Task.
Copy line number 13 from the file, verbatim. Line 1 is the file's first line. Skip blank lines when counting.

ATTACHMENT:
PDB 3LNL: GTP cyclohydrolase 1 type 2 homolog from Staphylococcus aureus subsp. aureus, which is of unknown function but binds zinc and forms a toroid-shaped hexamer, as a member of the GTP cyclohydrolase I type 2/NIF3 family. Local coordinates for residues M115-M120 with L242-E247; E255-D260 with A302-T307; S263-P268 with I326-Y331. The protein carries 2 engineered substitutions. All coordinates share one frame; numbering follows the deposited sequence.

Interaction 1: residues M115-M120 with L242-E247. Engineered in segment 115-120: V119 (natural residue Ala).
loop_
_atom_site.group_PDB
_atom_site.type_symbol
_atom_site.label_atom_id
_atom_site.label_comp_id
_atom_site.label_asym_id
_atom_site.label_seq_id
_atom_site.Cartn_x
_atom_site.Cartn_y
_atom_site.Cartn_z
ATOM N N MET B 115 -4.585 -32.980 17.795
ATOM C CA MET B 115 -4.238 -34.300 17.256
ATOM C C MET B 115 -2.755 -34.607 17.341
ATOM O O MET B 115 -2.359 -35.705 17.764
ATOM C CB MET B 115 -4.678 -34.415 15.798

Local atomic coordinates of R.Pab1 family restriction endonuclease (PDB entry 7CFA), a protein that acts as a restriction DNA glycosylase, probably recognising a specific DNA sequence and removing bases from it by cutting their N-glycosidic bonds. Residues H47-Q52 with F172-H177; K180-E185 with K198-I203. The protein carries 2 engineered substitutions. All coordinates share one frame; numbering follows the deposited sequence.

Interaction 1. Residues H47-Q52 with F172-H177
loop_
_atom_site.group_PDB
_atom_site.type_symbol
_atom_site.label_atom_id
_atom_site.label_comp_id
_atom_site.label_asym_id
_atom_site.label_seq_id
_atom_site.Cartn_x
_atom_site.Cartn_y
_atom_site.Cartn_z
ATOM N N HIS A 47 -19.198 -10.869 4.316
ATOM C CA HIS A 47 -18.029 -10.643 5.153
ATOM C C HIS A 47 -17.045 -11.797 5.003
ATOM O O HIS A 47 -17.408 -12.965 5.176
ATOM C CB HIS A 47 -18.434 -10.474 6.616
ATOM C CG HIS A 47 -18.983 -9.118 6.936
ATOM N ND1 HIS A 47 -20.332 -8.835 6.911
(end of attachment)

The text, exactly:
ATOM N N MET B 115 -4.585 -32.980 17.795